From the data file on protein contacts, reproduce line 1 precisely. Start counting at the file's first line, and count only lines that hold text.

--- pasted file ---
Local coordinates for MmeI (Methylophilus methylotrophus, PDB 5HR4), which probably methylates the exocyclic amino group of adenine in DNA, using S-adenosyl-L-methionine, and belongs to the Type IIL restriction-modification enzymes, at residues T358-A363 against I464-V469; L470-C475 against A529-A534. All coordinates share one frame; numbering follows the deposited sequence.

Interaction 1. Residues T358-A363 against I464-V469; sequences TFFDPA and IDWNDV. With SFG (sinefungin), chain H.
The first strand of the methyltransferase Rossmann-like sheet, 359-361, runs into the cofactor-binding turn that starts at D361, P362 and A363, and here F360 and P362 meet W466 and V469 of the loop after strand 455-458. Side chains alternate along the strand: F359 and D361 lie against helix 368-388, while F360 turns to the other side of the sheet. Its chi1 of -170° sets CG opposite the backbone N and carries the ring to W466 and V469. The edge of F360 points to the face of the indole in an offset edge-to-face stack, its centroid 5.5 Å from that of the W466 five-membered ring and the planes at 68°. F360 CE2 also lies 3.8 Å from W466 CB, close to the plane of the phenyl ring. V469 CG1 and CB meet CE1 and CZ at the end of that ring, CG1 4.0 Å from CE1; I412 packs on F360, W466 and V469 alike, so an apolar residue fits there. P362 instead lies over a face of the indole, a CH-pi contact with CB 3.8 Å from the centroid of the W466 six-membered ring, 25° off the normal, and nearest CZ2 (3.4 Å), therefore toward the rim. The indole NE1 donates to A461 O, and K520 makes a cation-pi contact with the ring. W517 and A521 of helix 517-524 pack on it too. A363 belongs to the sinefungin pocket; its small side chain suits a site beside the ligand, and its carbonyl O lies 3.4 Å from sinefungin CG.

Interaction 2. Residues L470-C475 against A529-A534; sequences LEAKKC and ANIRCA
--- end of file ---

Local coordinates for MmeI (Methylophilus methylotrophus, PDB 5HR4), which probably methylates the exocyclic amino group of adenine in DNA, using S-adenosyl-L-methionine, and belongs to the Type IIL restriction-modification enzymes, at residues T358-A363 against I464-V469; L470-C475 against A529-A534. All coordinates share one frame; numbering follows the deposited sequence.